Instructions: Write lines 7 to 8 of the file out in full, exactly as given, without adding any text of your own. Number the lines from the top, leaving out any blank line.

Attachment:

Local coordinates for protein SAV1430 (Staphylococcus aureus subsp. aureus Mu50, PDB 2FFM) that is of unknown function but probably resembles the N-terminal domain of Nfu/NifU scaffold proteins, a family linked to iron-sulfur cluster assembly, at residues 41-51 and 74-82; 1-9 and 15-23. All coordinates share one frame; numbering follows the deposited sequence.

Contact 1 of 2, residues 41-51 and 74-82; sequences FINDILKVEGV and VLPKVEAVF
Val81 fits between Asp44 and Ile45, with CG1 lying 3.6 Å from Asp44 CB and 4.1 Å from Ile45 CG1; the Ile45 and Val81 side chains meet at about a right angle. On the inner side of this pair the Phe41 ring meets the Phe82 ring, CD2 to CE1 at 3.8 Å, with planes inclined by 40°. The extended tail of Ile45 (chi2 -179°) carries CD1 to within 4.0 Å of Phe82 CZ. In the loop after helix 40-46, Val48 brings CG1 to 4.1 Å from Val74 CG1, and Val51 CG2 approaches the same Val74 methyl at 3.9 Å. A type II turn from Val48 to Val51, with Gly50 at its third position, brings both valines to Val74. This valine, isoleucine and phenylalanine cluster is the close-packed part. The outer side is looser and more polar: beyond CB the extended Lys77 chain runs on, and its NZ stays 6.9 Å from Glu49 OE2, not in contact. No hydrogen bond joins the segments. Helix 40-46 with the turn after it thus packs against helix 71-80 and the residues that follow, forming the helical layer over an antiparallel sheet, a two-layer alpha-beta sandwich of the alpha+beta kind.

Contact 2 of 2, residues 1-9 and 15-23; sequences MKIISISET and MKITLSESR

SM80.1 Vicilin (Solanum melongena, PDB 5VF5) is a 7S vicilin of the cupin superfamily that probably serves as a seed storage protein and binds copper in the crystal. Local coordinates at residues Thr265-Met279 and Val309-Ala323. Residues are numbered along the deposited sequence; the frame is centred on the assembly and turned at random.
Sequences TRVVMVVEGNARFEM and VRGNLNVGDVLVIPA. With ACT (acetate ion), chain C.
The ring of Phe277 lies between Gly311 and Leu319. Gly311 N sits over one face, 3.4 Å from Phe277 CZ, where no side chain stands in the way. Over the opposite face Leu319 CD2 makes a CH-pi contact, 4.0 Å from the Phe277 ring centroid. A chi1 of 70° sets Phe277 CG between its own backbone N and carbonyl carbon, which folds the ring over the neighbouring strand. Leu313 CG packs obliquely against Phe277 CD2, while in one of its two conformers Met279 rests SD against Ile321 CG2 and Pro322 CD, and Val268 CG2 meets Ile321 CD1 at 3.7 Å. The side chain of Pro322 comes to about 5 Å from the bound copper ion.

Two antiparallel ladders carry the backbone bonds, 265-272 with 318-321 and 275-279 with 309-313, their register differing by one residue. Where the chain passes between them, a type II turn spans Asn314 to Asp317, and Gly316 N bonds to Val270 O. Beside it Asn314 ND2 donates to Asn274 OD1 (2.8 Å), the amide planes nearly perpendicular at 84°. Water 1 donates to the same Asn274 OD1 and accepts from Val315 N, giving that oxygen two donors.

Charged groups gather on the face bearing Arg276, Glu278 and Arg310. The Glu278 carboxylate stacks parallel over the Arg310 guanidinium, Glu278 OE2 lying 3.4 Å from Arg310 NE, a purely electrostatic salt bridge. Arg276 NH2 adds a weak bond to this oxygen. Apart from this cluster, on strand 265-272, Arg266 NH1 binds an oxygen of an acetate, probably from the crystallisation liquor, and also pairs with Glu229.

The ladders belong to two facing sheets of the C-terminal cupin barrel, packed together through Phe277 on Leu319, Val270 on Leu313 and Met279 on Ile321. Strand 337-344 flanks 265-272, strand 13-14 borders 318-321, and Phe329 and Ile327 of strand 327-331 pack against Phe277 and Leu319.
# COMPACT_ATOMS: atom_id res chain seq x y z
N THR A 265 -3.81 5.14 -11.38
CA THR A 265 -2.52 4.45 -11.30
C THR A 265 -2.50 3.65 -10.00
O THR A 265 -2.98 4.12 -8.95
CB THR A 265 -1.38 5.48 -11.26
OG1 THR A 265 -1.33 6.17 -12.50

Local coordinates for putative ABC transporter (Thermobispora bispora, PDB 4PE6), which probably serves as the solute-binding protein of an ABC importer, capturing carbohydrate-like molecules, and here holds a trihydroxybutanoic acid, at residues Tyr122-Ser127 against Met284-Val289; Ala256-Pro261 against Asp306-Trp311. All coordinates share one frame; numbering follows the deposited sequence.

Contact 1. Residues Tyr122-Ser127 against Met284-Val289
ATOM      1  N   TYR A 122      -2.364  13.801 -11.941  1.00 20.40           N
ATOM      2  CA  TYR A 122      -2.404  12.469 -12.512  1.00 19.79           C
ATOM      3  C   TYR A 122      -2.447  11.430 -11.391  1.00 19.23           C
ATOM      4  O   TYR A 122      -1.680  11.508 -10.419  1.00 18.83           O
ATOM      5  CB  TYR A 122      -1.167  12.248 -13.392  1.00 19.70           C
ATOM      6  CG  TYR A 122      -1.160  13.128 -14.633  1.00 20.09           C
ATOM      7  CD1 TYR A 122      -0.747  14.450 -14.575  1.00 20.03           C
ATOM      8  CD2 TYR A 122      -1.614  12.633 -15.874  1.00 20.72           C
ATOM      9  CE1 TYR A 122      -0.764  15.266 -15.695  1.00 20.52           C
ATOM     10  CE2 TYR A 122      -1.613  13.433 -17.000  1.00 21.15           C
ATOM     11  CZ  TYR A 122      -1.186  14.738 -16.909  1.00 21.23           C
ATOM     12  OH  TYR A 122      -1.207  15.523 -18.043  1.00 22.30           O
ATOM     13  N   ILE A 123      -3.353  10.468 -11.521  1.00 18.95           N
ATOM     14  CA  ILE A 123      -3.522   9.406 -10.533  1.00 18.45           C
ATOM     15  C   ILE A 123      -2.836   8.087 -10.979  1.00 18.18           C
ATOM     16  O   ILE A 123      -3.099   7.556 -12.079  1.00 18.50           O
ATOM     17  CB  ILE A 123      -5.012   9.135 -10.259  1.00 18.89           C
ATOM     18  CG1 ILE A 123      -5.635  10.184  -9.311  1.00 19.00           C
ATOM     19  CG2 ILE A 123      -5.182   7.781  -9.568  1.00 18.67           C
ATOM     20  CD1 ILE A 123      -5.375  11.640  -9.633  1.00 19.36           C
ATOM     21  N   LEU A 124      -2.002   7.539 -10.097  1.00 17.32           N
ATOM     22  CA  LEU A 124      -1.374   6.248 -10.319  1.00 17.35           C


The ring of Phe277 lies between Gly311 and Leu319. Gly311 N sits over one face, 3.4 Å from Phe277 CZ, where no side chain stands in the way. Over the opposite face Leu319 CD2 makes a CH-pi contact, 4.0 Å from the Phe277 ring centroid. A chi1 of 70° sets Phe277 CG between its own backbone N and carbonyl carbon, which folds the ring over the neighbouring strand. Leu313 CG packs obliquely against Phe277 CD2, while in one of its two conformers Met279 rests SD against Ile321 CG2 and Pro322 CD, and Val268 CG2 meets Ile321 CD1 at 3.7 Å. The side chain of Pro322 comes to about 5 Å from the bound copper ion.

Two antiparallel ladders carry the backbone bonds, 265-272 with 318-321 and 275-279 with 309-313, their register differing by one residue. Where the chain passes between them, a type II turn spans Asn314 to Asp317, and Gly316 N bonds to Val270 O. Beside it Asn314 ND2 donates to Asn274 OD1 (2.8 Å), the amide planes nearly perpendicular at 84°. Water 1 donates to the same Asn274 OD1 and accepts from Val315 N, giving that oxygen two donors.